Sunday, June 9, 2019

In my hometown

“Ortodoxa och österländska kyrkor i Sverige” by Thomas Arentzen is a book about Orthodox believers in Sweden. It was published in 2016. It´s interesting to note that the work wasn´t published by any Orthodox Church, but by a Swedish government agency, the so-called Committee for Government Grants to Religious Denominations! Thus, we are really dealing with an official attempt to map the Orthodox Churches. The book is probably intended as a guide for bureaucrats handling faith-related issues. That being said, it may be somewhat useful for the general reader, too. The author is an Eastern Orthodox Church historian.

The book covers the Eastern Orthodox, Oriental Orthodox (“Monophysite”) and “Nestorian” jurisdictions currently found in Sweden. Eastern Catholics are mentioned more in passing. There are currently about 400,000 Orthodox believers in Sweden, according to the author´s rough estimations. The figure seems to include people who are only “culturally” Orthodox, however. The number of officially declared members of such Churches is only about 163,000. Most Orthodox believers are immigrants. The largest Orthodox church body in Sweden is the local jurisdiction of the Serbian Orthodox Church. This surprised me – I always assumed it was the Syriac Orthodox Church. It seems this Church is currently split. If all the Syriac Churches are counted together, they indeed have more members than the Serbian Church in this god-forsaken country. Swedish Orthodox believers are in very short supply. “Svenska Ortodoxa Prosteriet” has only about 2,000 members and are administratively a branch of the Serbian Orthodox Church. The Finnish Orthodox congregation in Sweden (with church services mostly in Swedish) has about 1,500 members and belongs to the jurisdiction of the Ecumenical Patriarchate of Constantinople rather than that of the Orthodox Church in Finland (!). I have to admit that the various bureaucratic struggles so often beloved by the Orthodox make my head spin…

Most of the information in this book deals with Church history, membership figures, and the already mentioned jurisdictional wrangling. The author briefly describes the liturgy of the various groups covered. He also, just as briefly, mentions traditional church holidays, many of an obviously “folkish” (pre-Christian?) character. The notorious revelations of Syriac Orthodox girl Samira Hannoch are mentioned only in passing, perhaps to respect her privacy. After all, this is a book published by a government agency. The author mentions a Syriac Marian apparition in Tensta, an immigrant neighborhood in Stockholm, but also mostly in passing. I admit I had no idea the Virgin Mary appeared in my hometown! Nor did I know that there was an Eastern Orthodox starets living in the forests of Dalarna...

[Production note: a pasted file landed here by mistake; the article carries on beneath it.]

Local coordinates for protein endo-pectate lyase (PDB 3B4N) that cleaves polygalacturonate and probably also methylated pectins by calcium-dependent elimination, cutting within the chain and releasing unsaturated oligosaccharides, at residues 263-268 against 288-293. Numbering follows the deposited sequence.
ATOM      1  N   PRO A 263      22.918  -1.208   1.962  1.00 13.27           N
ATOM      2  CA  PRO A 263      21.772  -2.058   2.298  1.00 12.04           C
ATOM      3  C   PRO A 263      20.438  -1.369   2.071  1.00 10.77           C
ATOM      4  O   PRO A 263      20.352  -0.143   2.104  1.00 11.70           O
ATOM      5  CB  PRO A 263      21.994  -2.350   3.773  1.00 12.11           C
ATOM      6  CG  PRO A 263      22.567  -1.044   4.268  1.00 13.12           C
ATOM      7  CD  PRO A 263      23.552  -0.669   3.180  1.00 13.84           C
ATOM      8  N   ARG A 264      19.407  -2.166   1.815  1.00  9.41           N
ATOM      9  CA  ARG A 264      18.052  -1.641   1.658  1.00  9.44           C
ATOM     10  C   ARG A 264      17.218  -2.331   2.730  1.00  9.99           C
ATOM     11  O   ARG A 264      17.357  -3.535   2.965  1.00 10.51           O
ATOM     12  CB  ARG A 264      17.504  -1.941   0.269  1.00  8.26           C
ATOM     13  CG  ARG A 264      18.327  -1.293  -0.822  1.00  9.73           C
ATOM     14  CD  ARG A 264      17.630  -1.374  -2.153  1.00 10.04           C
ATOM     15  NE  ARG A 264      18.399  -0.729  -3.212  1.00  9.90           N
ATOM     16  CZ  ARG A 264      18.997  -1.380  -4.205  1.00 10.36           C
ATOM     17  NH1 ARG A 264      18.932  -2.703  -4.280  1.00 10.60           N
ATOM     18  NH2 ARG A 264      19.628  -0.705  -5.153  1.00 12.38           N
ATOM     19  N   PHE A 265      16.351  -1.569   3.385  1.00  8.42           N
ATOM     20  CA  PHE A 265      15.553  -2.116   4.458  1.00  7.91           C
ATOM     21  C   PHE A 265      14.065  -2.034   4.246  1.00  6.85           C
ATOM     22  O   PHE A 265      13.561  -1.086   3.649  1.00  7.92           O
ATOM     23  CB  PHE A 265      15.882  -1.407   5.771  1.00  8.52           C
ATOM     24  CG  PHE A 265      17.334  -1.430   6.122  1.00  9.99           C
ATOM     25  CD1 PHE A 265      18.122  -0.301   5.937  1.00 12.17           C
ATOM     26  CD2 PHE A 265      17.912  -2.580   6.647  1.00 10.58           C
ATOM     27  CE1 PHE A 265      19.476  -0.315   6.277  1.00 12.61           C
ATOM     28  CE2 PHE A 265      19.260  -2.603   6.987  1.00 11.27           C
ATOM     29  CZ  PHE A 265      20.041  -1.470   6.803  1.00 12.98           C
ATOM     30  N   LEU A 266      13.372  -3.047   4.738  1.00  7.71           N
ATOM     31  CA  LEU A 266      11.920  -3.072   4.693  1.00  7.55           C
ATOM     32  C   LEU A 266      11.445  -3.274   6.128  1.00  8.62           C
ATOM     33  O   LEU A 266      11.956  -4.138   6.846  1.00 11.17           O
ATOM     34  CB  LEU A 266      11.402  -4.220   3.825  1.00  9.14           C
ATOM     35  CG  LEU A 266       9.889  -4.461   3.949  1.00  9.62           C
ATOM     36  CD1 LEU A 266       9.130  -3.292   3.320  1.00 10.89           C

Thomas Arentzen´s book is somewhat dry, but if you understand Swedish and are interested in Eastern and Oriental Orthodoxy (or Nestorians), I suppose it could be of some interest.


  1. Chalcedoniter, monofysiter och diafysiter... Vilka jävla namn. Jag måste dock säga att den monofysitiska ståndpunkten rörande Jesu Kristi natur är mer logisk än den chalcedonitiska. Å andra sidan skulle man ju kunna hävda att den nestorianska ståndpunkten också är mer logisk. Ändå har vi fått Kalkedon på halsen och kommer ha det typ 2000 år till eller vad?

  2. Fast ortodoxa kyrkan tolkar väl Chalcedons kristologi annorlunda än katolikerna, detta för att Justinianus drev igenom att Chalcedon måste tolkas i ljuset av Kyrillos av Alexandria?

  3. Next week on this blog: more Anthroposophy-bashing! Zorry, just can´t help myself.

  4. Speaking of bureaucratic wrangling, the Russian Orthodox Church (membership 163 million) has broken with the Ecumenical Patriarch of Constantinople...

  5. "The author mentions a Syriac Marian apparition in Tensta, an immigrant neighborhood in Stockholm, but also mostly in passing."

    Den asatroende blogg jag nämnde, som tyckte att alla invandrare måste konvertera till asatron, nämnde också denna uppenbarelse. Och menade att det absolut inte kunde ha varit Maria som uppenbarade sig. Eftersom det hände i Sverige måste det ha varit Freja eller någon annan fornnordisk gudinna, som de kristna invandrarna sedan felaktigt tolkade som Maria.

  6. Eftersom det var ett moln som påstods se ut som Maria, så är ju hedniska naturgudar en mer logisk kandidat... ;-)